7. Hold yourself and others accountable – Accountability is important in all companies. You need to set clear expectations for what you want out of your employees and yourself, and you have to hold everyone (yourself included) for the results they produce. That also means admitting when you make a mistake.

So, do you think you have what it takes to be a successful small business leader? What are some other important leadership traits you think should have made this list?

 

Source: http://www.smallbusinessbc.ca/post/7-leadership-traits-small-business-owners-must-possess

Are You Eating Real Wasabi or Just Coloured Horseradish?

November 1, 2012

Vancouver Island, BC (November, 2012) – Most North American sushi lovers have never tasted real wasabi (wasabia japonica). The spicy green paste that you have with your

sushi is most likely a mixture of horseradish, starch, mustard, and food colouring. The fact is, real wasabi is rare, expensive and has remarkable healing qualities you may not be aware of.

Pharmaceutical research has identified naturally occurring compounds in wasabi that show promise in treating a wide variety of ailments such as allergies, eczema, cancer and Alzheimer’s disease – a $200 billion dollar Biomedical market (Journal of Neurochemistry, 2008, 107, 1248-1260).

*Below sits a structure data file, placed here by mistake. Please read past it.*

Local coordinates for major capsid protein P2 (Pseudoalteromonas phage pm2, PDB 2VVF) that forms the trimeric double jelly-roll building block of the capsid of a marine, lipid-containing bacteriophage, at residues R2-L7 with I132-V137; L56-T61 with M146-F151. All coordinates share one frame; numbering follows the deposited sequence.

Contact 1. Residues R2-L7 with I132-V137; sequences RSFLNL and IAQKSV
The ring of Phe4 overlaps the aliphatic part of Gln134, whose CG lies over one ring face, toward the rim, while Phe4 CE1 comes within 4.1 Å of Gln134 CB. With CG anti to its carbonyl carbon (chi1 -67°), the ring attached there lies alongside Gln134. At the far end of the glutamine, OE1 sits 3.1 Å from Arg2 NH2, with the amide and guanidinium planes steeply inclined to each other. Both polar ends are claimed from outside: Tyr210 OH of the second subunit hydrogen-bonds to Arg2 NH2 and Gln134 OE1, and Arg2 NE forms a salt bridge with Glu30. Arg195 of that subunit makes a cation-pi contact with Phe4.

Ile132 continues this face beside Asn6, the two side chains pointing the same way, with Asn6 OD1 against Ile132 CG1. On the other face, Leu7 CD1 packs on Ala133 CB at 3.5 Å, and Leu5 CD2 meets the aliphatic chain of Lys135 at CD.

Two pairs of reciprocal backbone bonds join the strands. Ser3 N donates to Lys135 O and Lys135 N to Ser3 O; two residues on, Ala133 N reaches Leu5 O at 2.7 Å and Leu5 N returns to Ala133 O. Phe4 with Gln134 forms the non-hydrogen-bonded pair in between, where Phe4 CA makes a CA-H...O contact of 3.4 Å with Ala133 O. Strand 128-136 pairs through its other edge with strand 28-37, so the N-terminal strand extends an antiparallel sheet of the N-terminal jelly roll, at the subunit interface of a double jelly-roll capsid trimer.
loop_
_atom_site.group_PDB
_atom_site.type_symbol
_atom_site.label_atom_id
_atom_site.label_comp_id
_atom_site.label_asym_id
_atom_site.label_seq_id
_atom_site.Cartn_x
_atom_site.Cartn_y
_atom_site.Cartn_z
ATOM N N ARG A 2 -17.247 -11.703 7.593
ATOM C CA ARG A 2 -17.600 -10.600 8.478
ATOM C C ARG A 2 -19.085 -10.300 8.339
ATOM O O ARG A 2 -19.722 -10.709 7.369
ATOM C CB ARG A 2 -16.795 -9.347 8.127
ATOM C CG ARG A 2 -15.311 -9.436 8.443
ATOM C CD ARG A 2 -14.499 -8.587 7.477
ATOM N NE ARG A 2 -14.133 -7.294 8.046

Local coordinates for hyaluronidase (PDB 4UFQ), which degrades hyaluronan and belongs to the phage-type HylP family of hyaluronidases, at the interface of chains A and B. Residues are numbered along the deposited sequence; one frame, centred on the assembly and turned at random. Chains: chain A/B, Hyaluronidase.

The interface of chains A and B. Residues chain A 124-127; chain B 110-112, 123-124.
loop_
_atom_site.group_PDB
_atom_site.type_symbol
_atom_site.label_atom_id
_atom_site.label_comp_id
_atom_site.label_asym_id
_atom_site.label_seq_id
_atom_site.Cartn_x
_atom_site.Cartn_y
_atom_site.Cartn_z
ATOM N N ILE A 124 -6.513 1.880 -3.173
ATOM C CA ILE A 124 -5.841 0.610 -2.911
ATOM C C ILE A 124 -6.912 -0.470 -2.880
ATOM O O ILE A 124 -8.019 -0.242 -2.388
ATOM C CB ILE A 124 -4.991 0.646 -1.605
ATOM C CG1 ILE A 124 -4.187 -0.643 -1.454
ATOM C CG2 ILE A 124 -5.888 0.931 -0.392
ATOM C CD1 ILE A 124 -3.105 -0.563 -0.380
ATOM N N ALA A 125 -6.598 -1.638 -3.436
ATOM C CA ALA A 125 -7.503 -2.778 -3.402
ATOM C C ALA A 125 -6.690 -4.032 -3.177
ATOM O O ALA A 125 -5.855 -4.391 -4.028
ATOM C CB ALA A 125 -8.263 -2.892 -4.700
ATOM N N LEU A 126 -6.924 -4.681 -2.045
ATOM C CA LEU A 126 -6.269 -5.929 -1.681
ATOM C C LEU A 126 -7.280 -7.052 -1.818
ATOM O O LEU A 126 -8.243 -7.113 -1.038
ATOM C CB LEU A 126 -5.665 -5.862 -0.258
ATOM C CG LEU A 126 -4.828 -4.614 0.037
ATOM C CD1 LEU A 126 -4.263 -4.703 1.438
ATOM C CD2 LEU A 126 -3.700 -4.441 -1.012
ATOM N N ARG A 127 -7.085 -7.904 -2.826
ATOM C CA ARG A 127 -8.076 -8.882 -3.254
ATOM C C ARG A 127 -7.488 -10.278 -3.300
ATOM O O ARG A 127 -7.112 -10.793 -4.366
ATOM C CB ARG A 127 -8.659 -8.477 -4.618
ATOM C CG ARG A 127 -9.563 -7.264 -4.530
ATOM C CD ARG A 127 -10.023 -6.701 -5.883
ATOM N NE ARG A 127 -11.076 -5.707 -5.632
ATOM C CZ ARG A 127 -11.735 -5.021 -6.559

However, the demand for authentic wasabi in the biomedical and culinary industries exceeds supply. Aside from the challenge of producing enough wasabi within its limited Japanese ecosystem, elevated radiation levels in the wake of Japan’s 2011 nuclear accident continue to impact the quality of harvest, reducing the number of plants for sale (http://www.good.is/posts/feast-your-eyesradioactive-wasabi). The ability to grow wasabi in a greenhouse is the solution to providing contaminant free, commercial quantities to fulfill market demand.

Dr. Brian Oates, PhD Botanist, Scientist/Wasabi Expert

But can it be done? Historically grown in shade-covered streams, wasabi has been notoriously difficult to grow outside of its natural environment – until now. Backed by decades of

research and development, government relations with the USDA, EPA, Health Canada and AAFC, wasabi is no longer limited to the streams of Japan. Successfully growing for six years on

multiple sites, PhD Botanist Dr. Brian Oates of Pacific Coast Wasabi Ltd. has replicated a natural environment where conditions are carefully controlled – a proven “recipe” for producing high-grade wasabi in a greenhouse. This proprietary technology has placed the industry at the precipice of an innovative transition from small-scale farms to successful mid-scale commercial production. Savvy investors are recognizing this commercial growing system as an environmentally sustainable breakthrough for the wasabi production industry.